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The Costs of Living Paperback – March 10, 2001
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From Library Journal
Schwartz (psychology, Swarthmore) here applies the Socratic maxim that the unexamined life is not worth living. For him, the contemporary inquiry is personal, encompassing education, business, sports, and religion. The illusion in vogue is that we can "have it all." "I would like" becomes "I want," which becomes "I need." Inevitably, reality and illusion crash. Such is the stuff of moral philosophy and the substance of Schwartz's book, which concludes that the "continued spread of economic objectives and tactics into domains of life that people have traditionally regarded as governed by other goals and rules are turning social life into a jungle." Perhaps so. Among the phenomena Schwartz points to is the "guilding" of the white-collar professions, which has not always been for the better. Whether one agrees with Schwartz or not, his book bears reading because it addresses key issues of today and asks questions seldom raised.
Steven Silkunas, Southeastern Pennsylvania Transportation Authority, Philadelphia
Copyright 1994 Reed Business Information, Inc. --This text refers to an out of print or unavailable edition of this title.
From Kirkus Reviews
This broad-brush essay starts from the premise that ``there can be too much freedom in life, and that too much freedom has a serious moral, social, and emotional price.'' Schwartz (Psychology/Swarthmore) is concerned with the darker side of the seemingly limitless choices of middle-class American life. Addressing the psychic toll exacted by too fervent a pursuit of money, power, and position, he catalogues many disturbing features of our time: predatory corporations, the status of medicine and law as self-regulating monopolies, the commercialization of professional sports. Ultimately, he concludes that we must sacrifice some individual freedom for community values and ``reform our institutions so that being a good person is less costly.'' The author is at his best is when he draws on his psychological expertise to make arguments about human nature, our attitudes toward consumption and status, the components of love, the value of work, and the importance of classroom attitudes that foster lifelong learning. Schwartz's grasp of politics and economics is less solid--he doesn't mention the communitarian movement, whose critique of individualism and advocacy of a sense of social responsibility would seem to make it a natural ally. Similarly, he offers only sketchy analyses of what's needed to reorient law and medicine, how to revamp college sports or foster model retail outlets such as consumer cooperatives. He offers an absorbing discussion of his own return to Judaism through a congregation rife with conflict over the relation between religion and politics, but he might also have explored whether institutions other than religious ones can help us ``reintroduce the language of responsibility and morality into our public life.'' Schwartz's ambitious reach understandably exceeds his grasp. But his effort is worthy, and his conclusions contain much sense. -- Copyright ©1994, Kirkus Associates, LP. All rights reserved. --This text refers to an out of print or unavailable edition of this title.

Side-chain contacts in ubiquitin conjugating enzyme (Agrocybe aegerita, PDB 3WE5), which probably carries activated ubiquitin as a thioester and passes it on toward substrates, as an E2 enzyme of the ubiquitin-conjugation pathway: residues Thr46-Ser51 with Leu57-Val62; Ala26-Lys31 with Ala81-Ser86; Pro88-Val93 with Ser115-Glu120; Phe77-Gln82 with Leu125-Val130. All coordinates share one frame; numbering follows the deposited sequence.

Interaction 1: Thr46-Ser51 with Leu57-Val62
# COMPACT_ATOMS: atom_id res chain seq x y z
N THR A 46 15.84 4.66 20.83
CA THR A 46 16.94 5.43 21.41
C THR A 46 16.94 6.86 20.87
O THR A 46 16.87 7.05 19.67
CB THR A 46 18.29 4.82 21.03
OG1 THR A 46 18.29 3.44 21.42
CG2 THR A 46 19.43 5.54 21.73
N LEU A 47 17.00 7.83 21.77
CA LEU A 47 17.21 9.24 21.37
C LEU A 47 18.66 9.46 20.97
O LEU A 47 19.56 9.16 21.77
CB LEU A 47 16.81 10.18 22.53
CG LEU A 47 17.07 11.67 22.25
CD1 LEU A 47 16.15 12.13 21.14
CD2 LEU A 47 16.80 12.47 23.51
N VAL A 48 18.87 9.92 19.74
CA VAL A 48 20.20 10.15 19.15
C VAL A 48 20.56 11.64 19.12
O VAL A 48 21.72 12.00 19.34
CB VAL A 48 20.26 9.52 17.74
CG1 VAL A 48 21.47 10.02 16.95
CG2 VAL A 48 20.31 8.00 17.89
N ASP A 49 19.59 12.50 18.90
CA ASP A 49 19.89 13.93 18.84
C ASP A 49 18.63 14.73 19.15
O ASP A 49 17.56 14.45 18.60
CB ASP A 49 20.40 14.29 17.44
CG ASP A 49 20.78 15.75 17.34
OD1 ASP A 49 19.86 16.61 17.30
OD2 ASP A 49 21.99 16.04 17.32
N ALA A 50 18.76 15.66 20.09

Top customer reviews